The origin of the collective began in the late 1950s as a doo-wop called The Parliaments, led by teenage Clinton. The group continued to evolve in the 1960s when Clinton became a producer for Motown and added musicians to the group who would eventually form a second group called Funkadelic.
In the 1970s, collaboration with bassist and composer Bootsy Collins fueled the collective’s more eclectic and psychedelic style. Collins, Clinton said, introduced higher energy sound with horns, propelling the band to greater commercial success, on a larger budget.
“We have come back to glamor. Haute couture glamor. High-tech glamor. As you said, it has become Afrofuturism. The mothership, ”Clinton said. “We were going to space [like] SunRa. Like Jimi Hendrix. Like many jazz musicians. We were taking a lot of the reality concepts from Star Wars, Star Trek. “
Tonight’s Art After 5 celebration will feature sets by DJs Suaze and Rahdu, a screening of “Space is the Place” and a scavenger hunt to find all the museum art that inspired Sun Ra and the Arkestra. In keeping with Sun Ra’s brand of activism and the BMA’s community engagement program, the museum will organize art activities to encourage voter participation, as well as staff available to assist with information and registration. voters.
Here’s what to know about in-person events at the Birmingham Museum of Art
If you haven’t been to a museum since the pandemic began, here’s some good news. A study by researchers at the Berlin Institute of Technology in Germany found that the risk of transmission of COVID-19 is lower in museums and theaters than in supermarkets, restaurants, offices or public transport. common. The study assessed a number of variables, including the average length of stay of people in museums compared to other public places, the quality of the airflow, and the amount of aerosol particles inhaled in different rooms. . Granted, this study was conducted before experts shared more in-depth knowledge of the delta variant.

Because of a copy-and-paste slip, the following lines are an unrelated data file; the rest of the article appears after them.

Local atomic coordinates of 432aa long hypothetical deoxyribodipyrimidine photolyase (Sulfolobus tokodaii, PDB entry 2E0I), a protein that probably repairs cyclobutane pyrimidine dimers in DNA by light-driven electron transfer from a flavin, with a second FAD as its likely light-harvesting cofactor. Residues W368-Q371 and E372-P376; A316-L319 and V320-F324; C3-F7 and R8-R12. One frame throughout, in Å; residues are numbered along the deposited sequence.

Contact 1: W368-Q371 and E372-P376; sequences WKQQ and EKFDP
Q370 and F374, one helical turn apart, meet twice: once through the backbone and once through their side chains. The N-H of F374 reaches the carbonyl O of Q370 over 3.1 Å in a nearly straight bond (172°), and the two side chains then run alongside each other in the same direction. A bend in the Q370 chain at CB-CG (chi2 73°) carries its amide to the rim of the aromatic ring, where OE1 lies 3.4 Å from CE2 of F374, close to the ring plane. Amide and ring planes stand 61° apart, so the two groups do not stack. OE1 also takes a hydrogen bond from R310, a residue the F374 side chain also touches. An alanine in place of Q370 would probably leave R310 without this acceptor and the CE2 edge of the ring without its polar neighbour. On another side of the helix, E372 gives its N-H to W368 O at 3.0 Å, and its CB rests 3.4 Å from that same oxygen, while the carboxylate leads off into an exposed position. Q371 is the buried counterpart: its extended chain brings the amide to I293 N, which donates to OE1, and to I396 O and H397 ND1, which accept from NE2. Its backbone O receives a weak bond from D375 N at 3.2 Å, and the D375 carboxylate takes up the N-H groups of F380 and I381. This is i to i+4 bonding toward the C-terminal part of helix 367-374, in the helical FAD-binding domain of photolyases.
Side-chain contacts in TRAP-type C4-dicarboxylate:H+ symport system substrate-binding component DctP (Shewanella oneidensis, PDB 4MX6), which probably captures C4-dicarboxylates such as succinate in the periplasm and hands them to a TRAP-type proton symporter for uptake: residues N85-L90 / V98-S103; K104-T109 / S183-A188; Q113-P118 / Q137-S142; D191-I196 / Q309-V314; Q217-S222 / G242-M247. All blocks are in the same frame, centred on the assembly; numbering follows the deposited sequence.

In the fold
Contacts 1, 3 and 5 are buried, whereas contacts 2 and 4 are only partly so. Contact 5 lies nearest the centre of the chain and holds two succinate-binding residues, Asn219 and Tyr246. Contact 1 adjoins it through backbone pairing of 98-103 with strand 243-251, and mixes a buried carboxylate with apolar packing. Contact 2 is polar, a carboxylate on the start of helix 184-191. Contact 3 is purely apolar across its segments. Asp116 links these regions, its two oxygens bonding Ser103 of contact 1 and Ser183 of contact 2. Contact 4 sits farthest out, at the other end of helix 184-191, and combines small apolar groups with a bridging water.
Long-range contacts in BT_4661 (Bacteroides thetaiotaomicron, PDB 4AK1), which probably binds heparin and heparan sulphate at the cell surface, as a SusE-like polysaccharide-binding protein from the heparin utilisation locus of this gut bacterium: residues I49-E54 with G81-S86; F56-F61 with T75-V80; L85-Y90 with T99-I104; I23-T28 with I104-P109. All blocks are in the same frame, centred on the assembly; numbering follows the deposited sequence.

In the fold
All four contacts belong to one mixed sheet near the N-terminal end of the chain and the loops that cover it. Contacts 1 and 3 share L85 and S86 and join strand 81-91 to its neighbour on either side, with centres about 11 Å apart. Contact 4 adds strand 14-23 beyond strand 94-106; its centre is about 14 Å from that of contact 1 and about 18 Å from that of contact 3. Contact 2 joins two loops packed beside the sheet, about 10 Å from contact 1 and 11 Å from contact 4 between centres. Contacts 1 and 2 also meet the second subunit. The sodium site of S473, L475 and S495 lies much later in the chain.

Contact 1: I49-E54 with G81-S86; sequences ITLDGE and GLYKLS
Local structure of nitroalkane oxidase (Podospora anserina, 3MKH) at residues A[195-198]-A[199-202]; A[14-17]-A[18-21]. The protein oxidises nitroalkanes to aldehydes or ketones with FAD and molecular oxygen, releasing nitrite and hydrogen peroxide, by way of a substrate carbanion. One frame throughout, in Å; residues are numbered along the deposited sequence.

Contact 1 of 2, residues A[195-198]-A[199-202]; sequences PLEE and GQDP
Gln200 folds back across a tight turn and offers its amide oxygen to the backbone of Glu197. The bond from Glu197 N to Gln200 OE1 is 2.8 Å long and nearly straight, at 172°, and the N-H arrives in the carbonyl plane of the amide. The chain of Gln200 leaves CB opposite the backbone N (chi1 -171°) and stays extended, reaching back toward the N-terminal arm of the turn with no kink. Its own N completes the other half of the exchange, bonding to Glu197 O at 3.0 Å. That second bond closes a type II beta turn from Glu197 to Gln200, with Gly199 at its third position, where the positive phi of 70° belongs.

While museums and art galleries tend to be less crowded than other public places due to the protocols in place to keep patrons a safe distance from touching the art, at this point public health experts advise people to be more careful. Alabama, like other states, has suffered from an increase in infections and hospitalizations over the past month, fueled by the more contagious Delta variant and low vaccination rates. Universities, small businesses and municipal governments across the state are starting to require masks indoors.
FULL CORONAVIRUS COVERAGE IN ALABAMA
COVID GUIDELINES: Masks are mandatory
Masks are required to enter the Birmingham Museum of Art. Last week, the City of Birmingham issued an ordinance requiring all city employees and visitors to wear masks inside all municipal buildings, including the BMA.
HERE IS A LIST OF COVID-19 SAFETY GUIDELINES FROM THE BIRMINGHAM MUSEUM OF ART
The Birmingham Museum of Art is now Sensory Inclusive:
In March, the Birmingham Museum of Art became Alabama’s first fine arts museum to be Sensory Inclusive certified, thanks to a partnership with Kulture City, a nonprofit that develops tools and resources to make the life more accessible to people with sensory disorders. , including autism, PTSD, and Parkinson’s disease.
Staff at the Birmingham Museum of Art have been trained by leading medical professionals to recognize clients with sensory needs, as well as how to deal with a sensory overload situation. The museum now has sensory bags fitted with noise-canceling headphones, fidget tools, verbal cue cards and weighted pads, which will be available to all museum guests who may feel overwhelmed by the surroundings.